Western Traveler

Tips and Tricks

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CHARGING ON THE ROAD – One of the great inventions of the modern era is the portable battery charger. My personal favorite is the type that plugs into the cigarette lighter, “power outlet” in newer vehicles. This allows you to keep your rechargeable batteries ready for every great shot that awaits you on your road trips. There are also models that work off of solar cells. Not only does this technology greatly reduce your photographic costs, it’s also much better for the environment, reducing the number of batteries that you send to the landfill.

BRACKETING YOUR SHOTS – One of the great challenges in outdoor photography is getting exactly the right exposure on your photos in difficult lighting conditions. For years professional photographers have used a technique called “bracketing”. Basically this means setting your camera to manual mode and adjusting the aperture through several “f stops” on the same image, making sure to keep your shutter speed on the same setting. If you do this, you’ll greatly enhance your chances at getting the proper exposure, and the perfect photo.

SWITCHING HANDS – I’m a big fan of hiking poles. I find they help me navigate though difficult terrain, reduce strain on my knees, and generally give me a better sense of security. One problem you may encounter with using a hiking staff is that you’ll get fatigued in the shoulders if you use the same hand all the time. I’ve found that by alternating hands this problem is greatly reduced. It’s also helpful to be ambidextrous with your pole while on mountain slopes, sometimes you’ll need to switch hands to gain the most benefit from your pole.

FIELD FLOSS – Dental hygiene on the trail can be hard to achieve. If you forget to bring your floss with you all is not lost. It’s a fair bet though that you’ll have either tea or coffee bags with you. Try using the attached string (the one that you use to dip the bag into hot water with) and you’ll find that it makes a fine flossing tool.

CABLE TIES – Sometimes you have to improvise repairs while in the backcountry. Duct tape by any standard is awesome stuff, but does have limits, especially when it gets wet. Try carrying some electrical cable ties with you for emergency repairs. You’ll be amazed at how many ways you can use them in a pinch.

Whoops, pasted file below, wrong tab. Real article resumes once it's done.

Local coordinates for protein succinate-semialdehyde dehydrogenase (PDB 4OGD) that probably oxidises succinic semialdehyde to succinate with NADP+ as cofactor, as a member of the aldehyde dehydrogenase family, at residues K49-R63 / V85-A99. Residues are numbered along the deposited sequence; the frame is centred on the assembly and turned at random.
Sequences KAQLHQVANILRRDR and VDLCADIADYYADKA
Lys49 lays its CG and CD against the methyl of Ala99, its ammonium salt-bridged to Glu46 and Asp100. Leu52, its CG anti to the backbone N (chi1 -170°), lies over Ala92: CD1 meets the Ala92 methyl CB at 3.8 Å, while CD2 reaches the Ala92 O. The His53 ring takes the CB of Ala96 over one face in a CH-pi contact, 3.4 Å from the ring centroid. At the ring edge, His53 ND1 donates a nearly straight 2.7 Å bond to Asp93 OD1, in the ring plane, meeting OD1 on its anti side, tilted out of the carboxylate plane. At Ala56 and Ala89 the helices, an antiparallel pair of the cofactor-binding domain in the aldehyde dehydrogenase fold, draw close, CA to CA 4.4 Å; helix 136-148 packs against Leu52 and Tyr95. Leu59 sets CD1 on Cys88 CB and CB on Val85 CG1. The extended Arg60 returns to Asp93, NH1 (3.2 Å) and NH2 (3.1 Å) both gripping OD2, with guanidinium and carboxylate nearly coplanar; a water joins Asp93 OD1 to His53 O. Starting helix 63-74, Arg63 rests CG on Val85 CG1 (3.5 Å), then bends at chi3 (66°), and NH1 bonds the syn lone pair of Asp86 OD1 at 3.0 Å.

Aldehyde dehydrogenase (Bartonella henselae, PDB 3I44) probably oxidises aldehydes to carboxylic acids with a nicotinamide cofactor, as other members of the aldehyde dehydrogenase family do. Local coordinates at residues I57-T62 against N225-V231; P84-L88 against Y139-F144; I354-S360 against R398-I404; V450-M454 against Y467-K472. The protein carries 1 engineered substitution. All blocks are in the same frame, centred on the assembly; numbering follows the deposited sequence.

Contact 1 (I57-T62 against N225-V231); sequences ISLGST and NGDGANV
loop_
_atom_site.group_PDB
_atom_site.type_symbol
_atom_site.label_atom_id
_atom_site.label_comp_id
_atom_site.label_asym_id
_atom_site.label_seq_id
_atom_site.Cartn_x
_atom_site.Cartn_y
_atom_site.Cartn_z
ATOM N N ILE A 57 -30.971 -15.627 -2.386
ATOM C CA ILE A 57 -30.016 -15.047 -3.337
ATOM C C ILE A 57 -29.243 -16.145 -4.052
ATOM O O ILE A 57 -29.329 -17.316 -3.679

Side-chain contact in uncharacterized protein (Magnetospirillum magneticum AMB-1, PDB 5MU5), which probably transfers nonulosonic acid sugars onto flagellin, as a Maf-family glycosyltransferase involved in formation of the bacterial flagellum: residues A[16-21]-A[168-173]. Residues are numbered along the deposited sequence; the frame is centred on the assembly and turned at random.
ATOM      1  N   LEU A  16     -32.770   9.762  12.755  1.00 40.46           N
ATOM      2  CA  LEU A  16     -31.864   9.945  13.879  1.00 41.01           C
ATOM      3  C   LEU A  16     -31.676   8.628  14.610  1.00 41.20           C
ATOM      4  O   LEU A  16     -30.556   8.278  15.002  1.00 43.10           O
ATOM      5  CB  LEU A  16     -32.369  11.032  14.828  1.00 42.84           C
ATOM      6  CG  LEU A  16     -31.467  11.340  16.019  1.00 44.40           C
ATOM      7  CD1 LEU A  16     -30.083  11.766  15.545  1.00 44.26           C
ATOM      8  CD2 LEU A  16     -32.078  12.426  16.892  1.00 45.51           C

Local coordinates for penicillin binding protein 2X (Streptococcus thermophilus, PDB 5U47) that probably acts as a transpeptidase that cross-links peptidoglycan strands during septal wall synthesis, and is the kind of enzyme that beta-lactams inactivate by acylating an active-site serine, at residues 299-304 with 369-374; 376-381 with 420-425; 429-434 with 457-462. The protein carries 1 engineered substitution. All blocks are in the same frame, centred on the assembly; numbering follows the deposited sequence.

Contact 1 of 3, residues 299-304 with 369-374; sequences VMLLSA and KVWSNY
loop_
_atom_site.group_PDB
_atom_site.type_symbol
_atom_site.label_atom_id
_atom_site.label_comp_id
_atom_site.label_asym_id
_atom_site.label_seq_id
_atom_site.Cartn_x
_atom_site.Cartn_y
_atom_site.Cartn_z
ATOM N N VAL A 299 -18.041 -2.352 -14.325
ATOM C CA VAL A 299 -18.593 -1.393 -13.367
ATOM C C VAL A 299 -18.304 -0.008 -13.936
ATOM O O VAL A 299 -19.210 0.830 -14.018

THE RIGHT SIZE FOR SLEEPING – A common error in backpack planning is to try and make a single piece of equipment work in all conditions. This is especially bad when you try to use a single sleeping bag for all seasons. Spend the extra money and purchase bags designed to operate in a certain temperature range, lightweight bags for warm weather and heavier ones for the cold. Also, make sure that your sleeping bag has enough, but not too much air space in it. The more air space you have, the more you have to heat.

A GUARENTEED BAD HAIR DAY – I’ve discovered that I really prefer cold weather camping, fewer people, no insects and generally more peace and quiet. The problem is that you tend to sleep poorly if you head gets cold in the middle of the night. Do yourself a favor, wear a hat or balaclava to offset the effect of losing body heat through your unprotected head. You’ll sleep better, though your hair will certainly pay the fashion price in the morning.

SLEEPING IN YOUR CLOTHES – Many outdoors-oriented people like to crawl into their sleeping bags, fully clothed. This isn’t necessarily a bad thing, assuming you factored in the extra bulk of the clothing into your buying considerations. If you wear too much clothing in a sleeping bag you may actually reduce the loft by stretching the insulation taunt, reducing its efficiency.

COLD WEATHER VENTING – One of the more interesting things I’ve discovered while backpacking is how much moisture we exhale during the night. On more than one occasion I woke up to a shower, inside my tent. My respirations had condensed as the nighttime temperature dropped, making for a small rainstorm inside the tent. To avoid this make sure to keep your tent vents open at night. The moisture you release will have somewhere to go, instead of being trapped under your rain fly.

PEN PROTECTOR – Many outdoor people like to keep a journal, or take notes on areas they photograph. One big problem is trying to carry an ink pen without breaking it. When this happens it can make for a big-time mess on the trail, ruining packs and/or clothing. If this is a problem you’ve run into, go buy a toothbrush travel carrier. This sturdy, easy to open tube is the perfect transport device for your writing instrument of choice.

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Last modified on: May 13th 2017.
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